In a nutshell that was what I was thinking when walking along the beach tonight...
Here was the setting...
It was about 8 PM and me and Brandon and Heather (two of my younger cousins) were going to walk down the beach to where we had found several sea shells earlier in the day when walking back to the hotel following riding the wave runners. So on our walk tonight it was probably about 30 minutes or so before dusk and it was PRIME time for walking the beach...no hot sun beating down on you and the tourists have basically all left the beach to either relax following a long day in the sun or are hitting the streets of the town (as I saw last night). As I quickly noted this was prime time to be on the beach, the natives obviously are more aware of this WONDERFUL time on the beach than I, and so that would explain the many who were out fishing as the sunlight grew old.
So, as the three of us "kiddos" ran along the upper part of the beach (in efforts to avoid getting caught up in the fishing lines of all the natives) we were moving along past one of the older gentlemen who was actually with his wife and a kiddo out fishing (most of the others were just the man out fishing alone). So as I passed this man began rattling off several things in Spanish. I assumed he was talking to his wife or kids or something, so I kept walking, though I was watching them and smiled back at him. As I kept walking I became aware of the fact that he was speaking to me.
Que? I'm thinking on the surface of my brains inner workings, but deeper I'm digging up what will I say to this guy? If I say "Que" I'm just digging myself into a bigger problem because it ain't like if he answers my "what" am I going to 1.) know what he says, or 2.) be able to respond back to him should I happen to know what he is saying. So, digging deep, back into my high school Spanish class days I rattle off the most Spanish I've used all week...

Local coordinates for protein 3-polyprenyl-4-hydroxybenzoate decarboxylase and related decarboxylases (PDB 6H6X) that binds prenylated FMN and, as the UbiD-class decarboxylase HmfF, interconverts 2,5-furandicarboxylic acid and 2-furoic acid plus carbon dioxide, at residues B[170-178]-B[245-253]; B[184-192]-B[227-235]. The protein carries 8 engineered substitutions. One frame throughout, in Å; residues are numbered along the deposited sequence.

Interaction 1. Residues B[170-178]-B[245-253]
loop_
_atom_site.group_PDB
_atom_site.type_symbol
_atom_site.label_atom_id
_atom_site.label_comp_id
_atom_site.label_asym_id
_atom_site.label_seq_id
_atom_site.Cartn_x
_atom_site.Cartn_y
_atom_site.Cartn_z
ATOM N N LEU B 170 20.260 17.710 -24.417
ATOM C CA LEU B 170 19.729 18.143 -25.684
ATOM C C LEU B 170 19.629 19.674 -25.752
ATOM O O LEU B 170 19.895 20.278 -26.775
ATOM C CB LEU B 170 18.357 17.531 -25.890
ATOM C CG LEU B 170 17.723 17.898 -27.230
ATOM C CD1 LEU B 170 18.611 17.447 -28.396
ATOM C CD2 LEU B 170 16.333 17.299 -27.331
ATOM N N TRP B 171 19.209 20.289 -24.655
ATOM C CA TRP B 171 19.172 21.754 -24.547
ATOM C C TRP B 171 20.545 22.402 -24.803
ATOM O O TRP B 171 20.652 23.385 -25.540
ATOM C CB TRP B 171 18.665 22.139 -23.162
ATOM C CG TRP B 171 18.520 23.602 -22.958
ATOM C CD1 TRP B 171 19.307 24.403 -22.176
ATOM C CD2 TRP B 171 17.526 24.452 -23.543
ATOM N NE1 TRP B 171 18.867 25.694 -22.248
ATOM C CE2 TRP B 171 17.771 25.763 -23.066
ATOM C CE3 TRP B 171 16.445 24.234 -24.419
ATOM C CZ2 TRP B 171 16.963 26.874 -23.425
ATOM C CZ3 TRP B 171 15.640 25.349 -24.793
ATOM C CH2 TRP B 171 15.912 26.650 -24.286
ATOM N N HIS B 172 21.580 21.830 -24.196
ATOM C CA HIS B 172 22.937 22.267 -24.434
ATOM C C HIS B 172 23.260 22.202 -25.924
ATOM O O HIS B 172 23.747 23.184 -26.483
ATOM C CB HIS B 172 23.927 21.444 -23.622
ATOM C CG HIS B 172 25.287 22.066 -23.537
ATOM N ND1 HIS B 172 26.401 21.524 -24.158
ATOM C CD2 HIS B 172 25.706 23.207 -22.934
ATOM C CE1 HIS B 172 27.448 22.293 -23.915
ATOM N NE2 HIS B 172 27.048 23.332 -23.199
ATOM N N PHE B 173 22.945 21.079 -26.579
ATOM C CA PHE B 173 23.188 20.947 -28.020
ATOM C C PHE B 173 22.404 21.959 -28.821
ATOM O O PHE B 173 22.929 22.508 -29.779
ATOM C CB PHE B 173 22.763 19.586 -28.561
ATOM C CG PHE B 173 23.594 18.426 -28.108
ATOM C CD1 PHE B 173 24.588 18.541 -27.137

"No hablo Espanol."
Oh how my high school Spanish teacher would be proud! RIIIIIIIIIGHT! That's pathetic!
Well, with my response the man replied (with a smile mind you): This is my country, Mexico. You need to learn to speak Spanish here (and yes, he said it in Spanish and I understood it).
So, if you are like one of the people I told this story to when we got back to the hotel you're thinking, "Whatever! Has he ever been to Texas?!?!! All the Mexicans come there and don't speak English. We have to do everything in two languages in Texas!"
Well, I'm sure when you read that, it came off should more irrate than it was spoken and meant, but I could see this person's perspective; however I still look at my encounter with this gentleman differently.
I think in a sense that man is right. I think in many cases us Americans expect people to meet our standards, our ways. I'm sure for that man, many American tourists come stomping through his land, his home expecting everything to be the way they want it. Expecting everyone they have to interact with to be able to speak English and meet their needs. I know I've had times since being here where I wish the person I was interacting with understood better what I was talking about when I was conversing with them.
You know, ever since coming to Texas I've learned the importance of being bilingual. I have so much respect for my friends (well basically anyone) who is either fluent, or practically there, in two languages, especially if they are English and Spanish.
I took three years of Spanish in high school, but that has been such a while back that not much (as you could tell from my earlier story) has stuck. If you don't use it, you'll lose it (no lie!). And, the fact that I had no strong motivation when I was taking it in high school to care much for remembering it (hispanics are few and far between in Missouri). So here I am in Texas, where I'll most likely spend many of my next years where being bilingual is SUCH an asset.
To those of you who are bilingual, or at least pretty dang good with your Spanish, my hats off to you! That'll always been a characteristic I respect in people!